In supporting gay marriage, former first lady Laura Bush splits with her husband.

In an interview Tuesday with CNN's Larry King, Bush said she disagreed on gay marriage with her husband, former President George W. Bush.

“There are a lot of people who have trouble coming to terms with that because they see marriage as traditionally between a man and a woman,” she told King. “But I also know that, you know, when couples are committed to each other, that they ought to have, I think, the same sort of rights that everyone has.”

When asked, “You think [legalization of gay marriage] is coming?” Bush replied, “Yeah, that will come, I think.”

Bush first spoke about gay marriage in her 456-page memoir Spoken From The Heart, which was released last Tuesday.

The book's description says: “With deft humor and a sharp eye, Laura Bush lifts the curtain on what really happens inside the White House, from presidential finances to the 175-year-old tradition of separate bedrooms for presidents and their wives to the antics of some White House guests and even a few members of Congress.”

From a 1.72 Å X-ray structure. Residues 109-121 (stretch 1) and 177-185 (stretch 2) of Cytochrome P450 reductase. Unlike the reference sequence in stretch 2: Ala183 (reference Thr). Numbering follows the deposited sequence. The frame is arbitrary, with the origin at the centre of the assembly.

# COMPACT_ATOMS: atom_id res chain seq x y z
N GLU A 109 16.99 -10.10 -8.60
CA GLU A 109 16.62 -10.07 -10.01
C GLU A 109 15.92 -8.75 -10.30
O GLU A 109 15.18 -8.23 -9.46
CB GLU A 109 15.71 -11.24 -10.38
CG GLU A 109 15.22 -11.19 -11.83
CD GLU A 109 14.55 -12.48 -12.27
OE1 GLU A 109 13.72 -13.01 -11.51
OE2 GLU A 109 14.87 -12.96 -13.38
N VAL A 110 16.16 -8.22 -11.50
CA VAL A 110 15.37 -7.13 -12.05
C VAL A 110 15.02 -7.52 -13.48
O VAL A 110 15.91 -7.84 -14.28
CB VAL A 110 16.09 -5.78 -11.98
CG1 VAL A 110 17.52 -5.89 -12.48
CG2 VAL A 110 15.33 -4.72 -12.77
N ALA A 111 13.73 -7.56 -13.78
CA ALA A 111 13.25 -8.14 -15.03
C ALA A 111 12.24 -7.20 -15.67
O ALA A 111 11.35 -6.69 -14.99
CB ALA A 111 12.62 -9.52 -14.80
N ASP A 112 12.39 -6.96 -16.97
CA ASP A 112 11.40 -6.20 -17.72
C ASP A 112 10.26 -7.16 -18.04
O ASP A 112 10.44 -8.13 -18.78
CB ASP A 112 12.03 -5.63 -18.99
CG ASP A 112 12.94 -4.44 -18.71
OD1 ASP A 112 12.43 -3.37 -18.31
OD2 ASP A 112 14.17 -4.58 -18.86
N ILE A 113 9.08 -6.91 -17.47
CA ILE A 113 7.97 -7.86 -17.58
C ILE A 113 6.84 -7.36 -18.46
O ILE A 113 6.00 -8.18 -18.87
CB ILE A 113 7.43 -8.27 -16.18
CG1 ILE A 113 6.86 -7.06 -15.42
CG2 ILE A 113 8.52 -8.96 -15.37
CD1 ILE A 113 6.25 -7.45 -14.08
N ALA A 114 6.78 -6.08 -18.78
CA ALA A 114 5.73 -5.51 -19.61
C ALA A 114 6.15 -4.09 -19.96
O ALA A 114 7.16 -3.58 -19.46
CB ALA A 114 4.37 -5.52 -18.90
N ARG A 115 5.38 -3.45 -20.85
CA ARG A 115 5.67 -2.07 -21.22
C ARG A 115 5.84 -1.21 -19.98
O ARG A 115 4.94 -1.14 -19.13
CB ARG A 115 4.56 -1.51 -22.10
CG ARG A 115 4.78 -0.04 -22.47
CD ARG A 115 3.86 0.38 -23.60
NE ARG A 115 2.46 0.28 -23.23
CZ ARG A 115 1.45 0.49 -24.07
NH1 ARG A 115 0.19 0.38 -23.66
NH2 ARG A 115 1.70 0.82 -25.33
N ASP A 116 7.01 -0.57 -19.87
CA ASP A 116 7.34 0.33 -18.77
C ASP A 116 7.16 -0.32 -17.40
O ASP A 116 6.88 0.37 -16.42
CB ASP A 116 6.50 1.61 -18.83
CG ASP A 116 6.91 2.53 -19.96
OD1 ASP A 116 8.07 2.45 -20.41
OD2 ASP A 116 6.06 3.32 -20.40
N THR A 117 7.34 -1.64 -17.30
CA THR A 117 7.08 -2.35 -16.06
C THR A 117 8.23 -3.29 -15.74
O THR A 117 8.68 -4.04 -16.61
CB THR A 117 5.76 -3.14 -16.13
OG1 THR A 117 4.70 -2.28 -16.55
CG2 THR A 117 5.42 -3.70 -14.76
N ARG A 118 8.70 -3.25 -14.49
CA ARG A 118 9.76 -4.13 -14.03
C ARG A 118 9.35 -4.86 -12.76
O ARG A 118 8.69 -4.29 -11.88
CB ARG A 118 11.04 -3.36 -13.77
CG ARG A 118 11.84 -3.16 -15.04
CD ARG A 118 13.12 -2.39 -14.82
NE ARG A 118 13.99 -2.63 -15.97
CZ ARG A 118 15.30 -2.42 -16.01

In the book, Laura Bush describes how she urged the president not to make gay marriage a significant issue in 2004.

“In 2004 the social question that animated the campaign was gay marriage,” Bush writes. “Before the election season had unfolded, I had talked to George about not making gay marriage a significant issue. We have, I reminded him, a number of close friends who are gay or whose children are gay. But at that moment I could never have imagined what path this issue would take and where it would lead.”

Citing historical reasons, then-President Bush endorsed a constitutional amendment that would restrict marriage to a heterosexual union but leave open the possibility that states could allow civil unions.

“Marriage cannot be severed from its cultural, religious and natural roots without weakening the good influence of society,” he said in 2004.

The year was pivotal for the gay marriage movement. The president's endorsement came after Massachusetts became the first state to legalize the institution and San Francisco's Mayor Gavin Newsom decided to give marriage licenses to gay and lesbian couples. Proposition 8 – California's gay marriage ban approved by voters in 2008 – was the eventual fallout of Newsom's decision.

Carrie Gordon Earll, a spokeswoman for Focus on the Family, a group opposed to gay rights, denounced Laura Bush's position on gay marriage, calling it “disappointing.”

Laura Bush is the most recent wife of a high-profile Republican to back gay marriage. Arizona Senator John McCain's wife, Cindy McCain, has also split with her husband on the issue.